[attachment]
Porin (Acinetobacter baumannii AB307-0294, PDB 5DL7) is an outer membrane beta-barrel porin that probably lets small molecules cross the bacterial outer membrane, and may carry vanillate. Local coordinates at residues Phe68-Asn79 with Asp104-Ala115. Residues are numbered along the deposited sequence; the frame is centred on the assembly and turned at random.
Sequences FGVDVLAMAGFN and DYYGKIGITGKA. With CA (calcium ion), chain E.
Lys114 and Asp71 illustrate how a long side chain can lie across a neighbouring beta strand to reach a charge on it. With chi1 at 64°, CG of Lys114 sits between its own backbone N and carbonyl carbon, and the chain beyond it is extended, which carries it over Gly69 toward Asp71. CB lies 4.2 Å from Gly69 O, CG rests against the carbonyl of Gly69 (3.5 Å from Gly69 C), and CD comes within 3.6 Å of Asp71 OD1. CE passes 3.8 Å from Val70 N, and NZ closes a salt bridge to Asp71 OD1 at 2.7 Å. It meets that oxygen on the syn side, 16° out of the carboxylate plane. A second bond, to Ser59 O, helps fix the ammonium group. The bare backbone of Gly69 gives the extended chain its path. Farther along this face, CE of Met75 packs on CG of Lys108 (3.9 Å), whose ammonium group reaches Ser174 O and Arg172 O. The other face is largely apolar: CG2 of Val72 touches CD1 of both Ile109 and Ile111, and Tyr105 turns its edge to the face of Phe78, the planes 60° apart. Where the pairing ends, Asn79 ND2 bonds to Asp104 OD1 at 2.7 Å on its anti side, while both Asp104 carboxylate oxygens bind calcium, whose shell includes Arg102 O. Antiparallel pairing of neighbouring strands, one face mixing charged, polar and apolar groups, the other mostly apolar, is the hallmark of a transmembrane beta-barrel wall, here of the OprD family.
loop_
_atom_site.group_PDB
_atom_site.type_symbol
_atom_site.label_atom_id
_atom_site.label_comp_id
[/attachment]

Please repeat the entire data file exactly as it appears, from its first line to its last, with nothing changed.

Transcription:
Porin (Acinetobacter baumannii AB307-0294, PDB 5DL7) is an outer membrane beta-barrel porin that probably lets small molecules cross the bacterial outer membrane, and may carry vanillate. Local coordinates at residues Phe68-Asn79 with Asp104-Ala115. Residues are numbered along the deposited sequence; the frame is centred on the assembly and turned at random.
Sequences FGVDVLAMAGFN and DYYGKIGITGKA. With CA (calcium ion), chain E.
Lys114 and Asp71 illustrate how a long side chain can lie across a neighbouring beta strand to reach a charge on it. With chi1 at 64°, CG of Lys114 sits between its own backbone N and carbonyl carbon, and the chain beyond it is extended, which carries it over Gly69 toward Asp71. CB lies 4.2 Å from Gly69 O, CG rests against the carbonyl of Gly69 (3.5 Å from Gly69 C), and CD comes within 3.6 Å of Asp71 OD1. CE passes 3.8 Å from Val70 N, and NZ closes a salt bridge to Asp71 OD1 at 2.7 Å. It meets that oxygen on the syn side, 16° out of the carboxylate plane. A second bond, to Ser59 O, helps fix the ammonium group. The bare backbone of Gly69 gives the extended chain its path. Farther along this face, CE of Met75 packs on CG of Lys108 (3.9 Å), whose ammonium group reaches Ser174 O and Arg172 O. The other face is largely apolar: CG2 of Val72 touches CD1 of both Ile109 and Ile111, and Tyr105 turns its edge to the face of Phe78, the planes 60° apart. Where the pairing ends, Asn79 ND2 bonds to Asp104 OD1 at 2.7 Å on its anti side, while both Asp104 carboxylate oxygens bind calcium, whose shell includes Arg102 O. Antiparallel pairing of neighbouring strands, one face mixing charged, polar and apolar groups, the other mostly apolar, is the hallmark of a transmembrane beta-barrel wall, here of the OprD family.
loop_
_atom_site.group_PDB
_atom_site.type_symbol
_atom_site.label_atom_id
_atom_site.label_comp_id